Officials promise aid for W. Md. Task force meets at Kelly-Springfield, which is leaving region

October 17, 1998|By Timothy B. Wheeler | Timothy B. Wheeler,SUN STAFF

CUMBERLAND -- Vowing to turn Western Maryland's latest adversity into opportunity, state and federal leaders gathered here yesterday to promise help for the struggling mountainous region as one of its longtime economic bulwarks, the Kelly-Springfield Tire Co., prepares to depart.

The 42-member task force met at Kelly's headquarters to begin mapping out a plan for replacing the 400 mostly white-collar jobs that will be lost locally when the company closes its offices and warehouse next year.

Gov. Parris N. Glendening and other elected officials offered many words of encouragement, though little concrete aid.

Some local leaders said they had hoped to hear news of an upscale industry moving into Allegany County, but it was not to be.

"You don't pull things out of a pocket," Sen. Barbara A. Mikulski said, as she and several other politicians departed the meeting early.

Before leaving, she predicted that "Team Maryland," as she dubbed the task force, would help the region recover, just as the same group of leaders had corraled government aid after flooding devastated the area two years ago.

Glendening did announce $50,000 yesterday to help the task force, and noted that he had accelerated a $500,000 state grant to supply water to the drought-stricken Allegany community of Lonaconing.

"We've got to take this short-term difficulty and turn it into something successful," he said.

Glendening and House Speaker Casper R. Taylor Jr. organized the task force last week, after Kelly's parent company, Goodyear Tire & Rubber Co., announced Oct. 5 that it plans to relocate the Cumberland offices to Akron, Ohio.

Kelly's move was no surprise to residents, who said a shutdown had been rumored for years. "The Kelly," as it is known locally, has been a major economic player in the county since 1921, when the Ohio-based company opened its second tire manufacturing plant here.

But the tire factory closed in 1987, putting 1,000 people out of work. Only through the intervention of then-Gov. William Donald Schaefer did the company agree to keep its offices and warehouse in Cumberland.

"We saw this coming," said Bernie Loar, chairman of the Allegany County commissioners, who lost his longtime Kelly job 2 1/2 years ago as the company began reducing its remaining work force.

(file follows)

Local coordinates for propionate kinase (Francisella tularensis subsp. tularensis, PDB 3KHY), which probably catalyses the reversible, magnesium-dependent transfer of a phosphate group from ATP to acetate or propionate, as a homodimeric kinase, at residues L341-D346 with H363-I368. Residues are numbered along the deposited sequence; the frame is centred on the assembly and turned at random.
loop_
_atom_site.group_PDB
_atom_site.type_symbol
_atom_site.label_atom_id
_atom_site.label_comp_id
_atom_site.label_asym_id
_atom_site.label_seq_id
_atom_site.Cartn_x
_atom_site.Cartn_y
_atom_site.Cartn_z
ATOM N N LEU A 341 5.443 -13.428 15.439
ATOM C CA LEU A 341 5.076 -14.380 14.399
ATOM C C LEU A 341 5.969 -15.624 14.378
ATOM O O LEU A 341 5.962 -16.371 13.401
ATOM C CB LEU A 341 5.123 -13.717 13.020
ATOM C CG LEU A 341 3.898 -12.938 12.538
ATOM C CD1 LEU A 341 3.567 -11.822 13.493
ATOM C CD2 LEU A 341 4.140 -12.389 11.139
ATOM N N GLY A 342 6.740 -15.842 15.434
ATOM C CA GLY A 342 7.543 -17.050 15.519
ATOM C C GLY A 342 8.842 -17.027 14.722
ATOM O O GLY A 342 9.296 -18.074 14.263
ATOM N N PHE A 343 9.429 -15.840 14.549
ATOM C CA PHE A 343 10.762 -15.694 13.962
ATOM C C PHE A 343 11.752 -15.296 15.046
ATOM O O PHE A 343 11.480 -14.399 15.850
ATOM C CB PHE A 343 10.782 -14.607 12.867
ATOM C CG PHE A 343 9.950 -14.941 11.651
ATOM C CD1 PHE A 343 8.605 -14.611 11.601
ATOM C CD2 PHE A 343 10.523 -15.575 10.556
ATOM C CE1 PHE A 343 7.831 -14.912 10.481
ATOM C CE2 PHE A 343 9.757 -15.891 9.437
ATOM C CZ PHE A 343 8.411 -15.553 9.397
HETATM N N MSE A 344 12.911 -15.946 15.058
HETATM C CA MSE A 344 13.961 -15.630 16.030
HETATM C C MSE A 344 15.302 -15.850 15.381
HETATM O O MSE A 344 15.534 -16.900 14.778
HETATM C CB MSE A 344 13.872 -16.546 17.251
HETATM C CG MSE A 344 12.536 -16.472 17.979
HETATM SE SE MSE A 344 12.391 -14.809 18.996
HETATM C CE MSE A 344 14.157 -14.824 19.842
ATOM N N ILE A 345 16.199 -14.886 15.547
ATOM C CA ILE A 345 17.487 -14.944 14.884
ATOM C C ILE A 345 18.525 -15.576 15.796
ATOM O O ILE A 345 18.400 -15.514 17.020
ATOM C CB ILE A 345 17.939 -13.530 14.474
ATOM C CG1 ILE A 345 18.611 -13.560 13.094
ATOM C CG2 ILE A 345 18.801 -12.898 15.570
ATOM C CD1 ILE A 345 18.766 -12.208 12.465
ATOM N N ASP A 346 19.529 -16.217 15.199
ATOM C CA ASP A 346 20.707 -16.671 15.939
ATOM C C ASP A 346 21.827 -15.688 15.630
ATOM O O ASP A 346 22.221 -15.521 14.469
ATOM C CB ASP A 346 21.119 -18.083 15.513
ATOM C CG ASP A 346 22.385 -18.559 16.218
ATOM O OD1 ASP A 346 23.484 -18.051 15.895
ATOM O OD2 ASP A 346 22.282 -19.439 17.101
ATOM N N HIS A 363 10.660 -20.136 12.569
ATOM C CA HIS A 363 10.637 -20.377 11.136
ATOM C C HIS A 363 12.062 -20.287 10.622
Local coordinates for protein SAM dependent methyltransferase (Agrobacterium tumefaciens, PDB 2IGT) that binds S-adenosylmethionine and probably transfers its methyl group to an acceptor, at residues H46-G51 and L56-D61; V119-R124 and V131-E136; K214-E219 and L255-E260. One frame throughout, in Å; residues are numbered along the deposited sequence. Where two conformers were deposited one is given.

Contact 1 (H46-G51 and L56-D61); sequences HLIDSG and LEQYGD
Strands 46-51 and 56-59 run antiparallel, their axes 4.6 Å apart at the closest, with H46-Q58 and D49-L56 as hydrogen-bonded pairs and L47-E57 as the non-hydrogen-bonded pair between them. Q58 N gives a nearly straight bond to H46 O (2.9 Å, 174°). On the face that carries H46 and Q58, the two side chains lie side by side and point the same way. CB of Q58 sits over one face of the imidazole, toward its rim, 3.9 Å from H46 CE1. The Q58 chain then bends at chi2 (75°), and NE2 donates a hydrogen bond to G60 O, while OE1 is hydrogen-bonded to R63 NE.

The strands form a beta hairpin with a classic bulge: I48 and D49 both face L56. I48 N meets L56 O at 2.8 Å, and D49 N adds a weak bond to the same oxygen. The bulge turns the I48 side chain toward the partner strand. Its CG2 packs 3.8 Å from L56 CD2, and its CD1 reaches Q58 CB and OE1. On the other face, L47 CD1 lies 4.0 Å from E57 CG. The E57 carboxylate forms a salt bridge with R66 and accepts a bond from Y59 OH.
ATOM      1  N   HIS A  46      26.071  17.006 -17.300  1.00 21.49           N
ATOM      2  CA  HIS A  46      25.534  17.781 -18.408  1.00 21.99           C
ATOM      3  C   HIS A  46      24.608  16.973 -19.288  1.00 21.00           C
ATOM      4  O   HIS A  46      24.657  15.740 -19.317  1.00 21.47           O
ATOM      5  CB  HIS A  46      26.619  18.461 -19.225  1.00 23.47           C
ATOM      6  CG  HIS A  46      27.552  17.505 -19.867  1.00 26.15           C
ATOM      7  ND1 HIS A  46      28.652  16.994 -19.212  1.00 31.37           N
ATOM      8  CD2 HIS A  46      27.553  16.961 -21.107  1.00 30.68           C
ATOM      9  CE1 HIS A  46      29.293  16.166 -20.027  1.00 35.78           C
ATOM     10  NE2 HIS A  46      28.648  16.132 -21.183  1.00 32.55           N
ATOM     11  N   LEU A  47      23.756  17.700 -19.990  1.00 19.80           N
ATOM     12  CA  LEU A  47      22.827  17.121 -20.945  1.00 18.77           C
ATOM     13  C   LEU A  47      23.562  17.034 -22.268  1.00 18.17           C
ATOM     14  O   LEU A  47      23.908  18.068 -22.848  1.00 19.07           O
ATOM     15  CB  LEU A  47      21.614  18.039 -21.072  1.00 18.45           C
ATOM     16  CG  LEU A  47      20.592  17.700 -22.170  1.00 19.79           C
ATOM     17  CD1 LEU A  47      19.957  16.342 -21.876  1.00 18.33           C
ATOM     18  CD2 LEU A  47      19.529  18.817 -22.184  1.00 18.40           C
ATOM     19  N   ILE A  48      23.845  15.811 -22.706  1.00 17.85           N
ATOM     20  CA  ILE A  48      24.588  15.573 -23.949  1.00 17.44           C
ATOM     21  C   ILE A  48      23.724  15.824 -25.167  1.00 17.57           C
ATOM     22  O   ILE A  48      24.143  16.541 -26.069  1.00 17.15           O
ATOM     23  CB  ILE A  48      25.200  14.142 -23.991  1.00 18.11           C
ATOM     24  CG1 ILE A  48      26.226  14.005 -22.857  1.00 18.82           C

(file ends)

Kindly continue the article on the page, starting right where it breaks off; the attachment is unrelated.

Goodyear has owned Kelly-Springfield since 1935 but maintained it as a separate operation until now. Company officials say they need to consolidate, while still marketing tires under the Kelly brand.

"The world is changing," said Lee Fiedler, Kelly's president. "We have to change with it."

It is unclear how many people will be laid off in the move, expected to be made in phases over the next year. Some will decide to retire, while others will be offered transfers, said company spokesman Gerald Hess.

While the closure will carve a $34 million hole in the region's economy -- $15 to $20 million in payrolls and $14 million in purchases -- many said yesterday that Western Maryland is stronger than it has been since the county lost the Kelly tire factory and two other major manufacturing plants in the 1980s.

Schaefer, named by Glendening to the task force, noted that two new prisons and the newly opened conference hotel at Rocky Gap State Park have brought needed jobs to the region.

Allegany has more jobs today than before the tire factory closed, although many are in lesser-paying businesses like telemarketing and tourism.

And the county's 8.5 percent unemployment rate is far above the state and national averages.

"We can fill up just about every building we have with telemarketing companies, but they only pay about $6 an hour," said Loar, "and it's hard to live on that."

He said he has been running a downtown restaurant and teaching since losing his Kelly job.

Taylor, who represents Western Maryland, used the occasion to tout his economic development plan -- offering tax credits and long-term loans to develop roads, utilities and other local services needed to lure jobs to the state's economically distressed areas, which include Baltimore and the Eastern Shore.

As the task force hashed out its plans, residents in downtown Cumberland said they would miss "the Kelly," but would somehow carry on.

"It's a shame, but it was time," said Roger Lantz, 50, who has been helping to run his family's bake shop since losing his tire factory job 11 years ago. "You've got to pick the pieces up."

"We're going to bounce back," said Lantz's wife, Elizabeth.

Pub Date: 10/17/98

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